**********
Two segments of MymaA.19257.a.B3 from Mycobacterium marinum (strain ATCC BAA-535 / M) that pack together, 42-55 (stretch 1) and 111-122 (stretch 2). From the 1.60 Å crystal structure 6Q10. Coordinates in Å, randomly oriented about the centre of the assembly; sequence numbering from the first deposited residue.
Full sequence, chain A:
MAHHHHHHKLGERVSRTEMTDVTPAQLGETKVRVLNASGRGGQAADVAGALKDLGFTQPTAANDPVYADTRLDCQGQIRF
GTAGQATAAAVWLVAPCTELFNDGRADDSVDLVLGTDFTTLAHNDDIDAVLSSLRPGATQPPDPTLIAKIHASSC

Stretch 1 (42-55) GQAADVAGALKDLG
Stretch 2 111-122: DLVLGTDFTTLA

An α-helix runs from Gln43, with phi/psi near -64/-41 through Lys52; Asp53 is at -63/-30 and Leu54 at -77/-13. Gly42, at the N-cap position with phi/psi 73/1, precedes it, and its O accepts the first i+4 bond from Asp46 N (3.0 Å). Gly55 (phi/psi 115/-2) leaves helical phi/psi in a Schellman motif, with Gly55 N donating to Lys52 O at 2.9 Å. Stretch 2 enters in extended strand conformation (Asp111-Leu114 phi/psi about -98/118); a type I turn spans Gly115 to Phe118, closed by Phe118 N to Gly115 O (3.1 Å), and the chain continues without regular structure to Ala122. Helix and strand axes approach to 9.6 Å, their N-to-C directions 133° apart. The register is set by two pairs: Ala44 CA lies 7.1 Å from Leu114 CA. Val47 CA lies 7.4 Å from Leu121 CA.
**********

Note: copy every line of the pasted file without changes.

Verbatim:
Two segments of MymaA.19257.a.B3 from Mycobacterium marinum (strain ATCC BAA-535 / M) that pack together, 42-55 (stretch 1) and 111-122 (stretch 2). From the 1.60 Å crystal structure 6Q10. Coordinates in Å, randomly oriented about the centre of the assembly; sequence numbering from the first deposited residue.
Full sequence, chain A:
MAHHHHHHKLGERVSRTEMTDVTPAQLGETKVRVLNASGRGGQAADVAGALKDLGFTQPTAANDPVYADTRLDCQGQIRF
GTAGQATAAAVWLVAPCTELFNDGRADDSVDLVLGTDFTTLAHNDDIDAVLSSLRPGATQPPDPTLIAKIHASSC

Stretch 1 (42-55) GQAADVAGALKDLG
Stretch 2 111-122: DLVLGTDFTTLA

An α-helix runs from Gln43, with phi/psi near -64/-41 through Lys52; Asp53 is at -63/-30 and Leu54 at -77/-13. Gly42, at the N-cap position with phi/psi 73/1, precedes it, and its O accepts the first i+4 bond from Asp46 N (3.0 Å). Gly55 (phi/psi 115/-2) leaves helical phi/psi in a Schellman motif, with Gly55 N donating to Lys52 O at 2.9 Å. Stretch 2 enters in extended strand conformation (Asp111-Leu114 phi/psi about -98/118); a type I turn spans Gly115 to Phe118, closed by Phe118 N to Gly115 O (3.1 Å), and the chain continues without regular structure to Ala122. Helix and strand axes approach to 9.6 Å, their N-to-C directions 133° apart. The register is set by two pairs: Ala44 CA lies 7.1 Å from Leu114 CA. Val47 CA lies 7.4 Å from Leu121 CA.